Obviously, the two ideas mentioned by Andorno do not exhaust all that is to be said on the dignity-derived PP. In order to fully understand the normative content of this PP, it would be necessary to discuss the meaning of human dignity. For obvious reasons, this is beyond the scope of this paper. Nevertheless, despite the vagueness and ambiguity of the notion of human dignity, it seems safe to conclude that in the context of global bioethics this notion includes two conceptions: the conception of human dignity as empowerment, which emphasizes human rights, especially the right to pursue one’s autonomously chosen goals, and the conception of human dignity as constraint, which is more concerned with human duties. These duties comprise “not only a duty to respect the dignity of others but also a duty not to compromise our own dignity, as well as to act in a way that is compatible with respect for the vision of human dignity that gives a particular community its distinctive cultural identity” (Beyleveld and Brownsword 2001, p. 1). Thus, human dignity as constraint is based on a shared vision of what constitutes valuable human life and what is owed to the individual—to her intrinsic worthiness, integrity, and identity. These dignity-driven duties fuel the PP which aims at protecting interests of human being participating in research, even against autonomy of the individual concerned.
Towards a “difference position”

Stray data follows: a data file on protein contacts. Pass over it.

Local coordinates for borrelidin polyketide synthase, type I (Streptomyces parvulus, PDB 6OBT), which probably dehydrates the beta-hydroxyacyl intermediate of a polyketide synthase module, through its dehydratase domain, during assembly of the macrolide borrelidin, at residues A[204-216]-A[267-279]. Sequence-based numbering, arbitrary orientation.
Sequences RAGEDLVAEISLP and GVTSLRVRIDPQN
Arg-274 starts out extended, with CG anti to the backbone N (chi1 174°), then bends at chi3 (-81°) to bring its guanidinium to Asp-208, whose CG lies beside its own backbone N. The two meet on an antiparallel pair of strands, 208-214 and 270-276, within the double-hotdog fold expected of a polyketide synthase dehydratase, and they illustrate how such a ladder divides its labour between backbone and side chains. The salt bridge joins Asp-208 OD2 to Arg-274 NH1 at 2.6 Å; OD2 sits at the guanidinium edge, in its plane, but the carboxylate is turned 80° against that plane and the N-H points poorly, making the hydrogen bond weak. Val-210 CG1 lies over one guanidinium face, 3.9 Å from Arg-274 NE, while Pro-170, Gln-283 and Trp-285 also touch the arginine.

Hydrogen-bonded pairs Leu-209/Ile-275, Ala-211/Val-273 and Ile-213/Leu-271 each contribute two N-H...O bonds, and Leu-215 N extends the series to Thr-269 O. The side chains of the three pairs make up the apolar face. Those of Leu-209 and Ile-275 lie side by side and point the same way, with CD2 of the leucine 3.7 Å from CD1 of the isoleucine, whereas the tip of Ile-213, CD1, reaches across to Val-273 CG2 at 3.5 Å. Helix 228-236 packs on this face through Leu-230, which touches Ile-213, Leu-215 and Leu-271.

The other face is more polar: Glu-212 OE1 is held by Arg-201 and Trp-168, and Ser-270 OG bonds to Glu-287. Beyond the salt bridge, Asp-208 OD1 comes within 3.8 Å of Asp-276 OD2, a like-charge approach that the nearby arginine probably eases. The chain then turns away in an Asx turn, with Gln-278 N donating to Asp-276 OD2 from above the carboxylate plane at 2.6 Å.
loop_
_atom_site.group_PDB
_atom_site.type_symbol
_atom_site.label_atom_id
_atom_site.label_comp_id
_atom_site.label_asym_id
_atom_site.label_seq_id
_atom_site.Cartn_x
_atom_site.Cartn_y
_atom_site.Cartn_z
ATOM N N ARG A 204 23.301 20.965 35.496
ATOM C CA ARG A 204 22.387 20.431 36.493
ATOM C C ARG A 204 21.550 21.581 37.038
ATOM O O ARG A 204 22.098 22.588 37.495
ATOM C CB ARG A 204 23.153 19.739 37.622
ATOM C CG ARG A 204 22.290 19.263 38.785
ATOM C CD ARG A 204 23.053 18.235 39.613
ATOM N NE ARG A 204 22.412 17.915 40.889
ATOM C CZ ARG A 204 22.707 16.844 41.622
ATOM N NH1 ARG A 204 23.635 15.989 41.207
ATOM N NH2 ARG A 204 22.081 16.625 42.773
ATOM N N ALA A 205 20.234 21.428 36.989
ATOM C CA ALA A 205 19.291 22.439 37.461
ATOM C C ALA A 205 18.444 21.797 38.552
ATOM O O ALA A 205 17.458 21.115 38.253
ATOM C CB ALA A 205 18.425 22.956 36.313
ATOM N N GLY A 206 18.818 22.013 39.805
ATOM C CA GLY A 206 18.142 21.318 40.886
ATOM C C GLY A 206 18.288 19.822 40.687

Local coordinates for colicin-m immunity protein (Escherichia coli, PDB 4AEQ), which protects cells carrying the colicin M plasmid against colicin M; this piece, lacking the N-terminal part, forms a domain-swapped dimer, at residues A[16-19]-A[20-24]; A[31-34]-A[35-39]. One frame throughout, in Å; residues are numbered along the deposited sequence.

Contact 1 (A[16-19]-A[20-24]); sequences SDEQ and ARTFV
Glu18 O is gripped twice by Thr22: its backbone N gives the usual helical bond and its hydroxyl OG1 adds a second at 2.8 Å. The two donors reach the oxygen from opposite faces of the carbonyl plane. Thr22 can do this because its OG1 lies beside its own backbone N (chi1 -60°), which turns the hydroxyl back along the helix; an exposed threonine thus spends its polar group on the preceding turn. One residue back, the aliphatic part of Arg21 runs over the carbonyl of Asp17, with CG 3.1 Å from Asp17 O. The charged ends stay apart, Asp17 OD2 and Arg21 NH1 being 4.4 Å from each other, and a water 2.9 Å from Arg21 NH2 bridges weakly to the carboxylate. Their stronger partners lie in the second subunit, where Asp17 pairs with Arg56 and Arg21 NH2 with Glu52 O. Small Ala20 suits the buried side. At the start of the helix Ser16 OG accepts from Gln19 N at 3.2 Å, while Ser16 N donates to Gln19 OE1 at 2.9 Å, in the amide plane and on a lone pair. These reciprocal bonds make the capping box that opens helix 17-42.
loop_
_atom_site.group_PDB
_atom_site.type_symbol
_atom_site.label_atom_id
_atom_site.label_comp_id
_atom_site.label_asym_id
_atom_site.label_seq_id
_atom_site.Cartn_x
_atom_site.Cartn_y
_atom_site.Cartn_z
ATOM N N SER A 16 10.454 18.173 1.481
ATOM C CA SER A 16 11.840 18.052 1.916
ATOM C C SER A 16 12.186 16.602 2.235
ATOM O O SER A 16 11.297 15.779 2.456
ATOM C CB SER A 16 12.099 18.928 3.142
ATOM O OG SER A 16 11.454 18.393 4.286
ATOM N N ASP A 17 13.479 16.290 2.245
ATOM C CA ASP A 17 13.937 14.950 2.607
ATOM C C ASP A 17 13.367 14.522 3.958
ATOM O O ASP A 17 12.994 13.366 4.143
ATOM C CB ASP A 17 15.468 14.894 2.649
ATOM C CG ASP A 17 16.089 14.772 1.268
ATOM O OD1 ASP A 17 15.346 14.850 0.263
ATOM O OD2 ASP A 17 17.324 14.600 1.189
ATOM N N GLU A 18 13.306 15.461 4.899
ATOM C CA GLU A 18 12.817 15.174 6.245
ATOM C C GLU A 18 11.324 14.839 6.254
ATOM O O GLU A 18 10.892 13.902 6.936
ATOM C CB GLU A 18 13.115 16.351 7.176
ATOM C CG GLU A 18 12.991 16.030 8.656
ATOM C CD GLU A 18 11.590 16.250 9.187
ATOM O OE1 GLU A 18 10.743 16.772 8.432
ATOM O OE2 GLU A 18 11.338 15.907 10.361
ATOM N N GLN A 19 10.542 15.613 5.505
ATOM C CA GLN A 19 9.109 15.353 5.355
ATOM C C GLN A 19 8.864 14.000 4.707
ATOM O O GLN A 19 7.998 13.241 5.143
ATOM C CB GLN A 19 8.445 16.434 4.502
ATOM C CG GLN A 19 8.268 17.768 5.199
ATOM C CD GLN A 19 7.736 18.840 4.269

The heaviest criticism against the similarity position was launched at the beginning of the twenty-first century by a group of influential American research ethicists (Franklin G. Miller and his collaborators) which questioned its ethical and practical validity (Miller and Brody 2003, 2007; Miller and Rosenstein 2003). They argued that the very idea of researchers having a therapeutic obligation to research participants rests on a fundamental confusion—a “’therapeutic misconception” concerning the ethics of biomedical research (Miller and Brody 2003, p. 20), and it should be rejected. Their claim was based on the following reasoning: (i) “the basic goal and nature of the activity determines the ethical standards that ought to apply” (22); (ii) ultimate goals of medical practice and medical research are entirely different—physicians are devoted to promote the best medical interest of their individual patients; researchers aim at producing generable knowledge to improve medical care for the future patients; (iii) the goals of medical practice and medical research are “logically incompatible”, since “it is impossible to maintain fidelity to doing what is best for patients in the context of RCT [randomized clinical trials] because these are not designed for, and may conflict with personal care” (25); therefore (iv) medical research should be governed by ethical standards appropriate for goals and nature of the practice, which are distinct from the principle of therapeutic beneficence (and non-maleficence).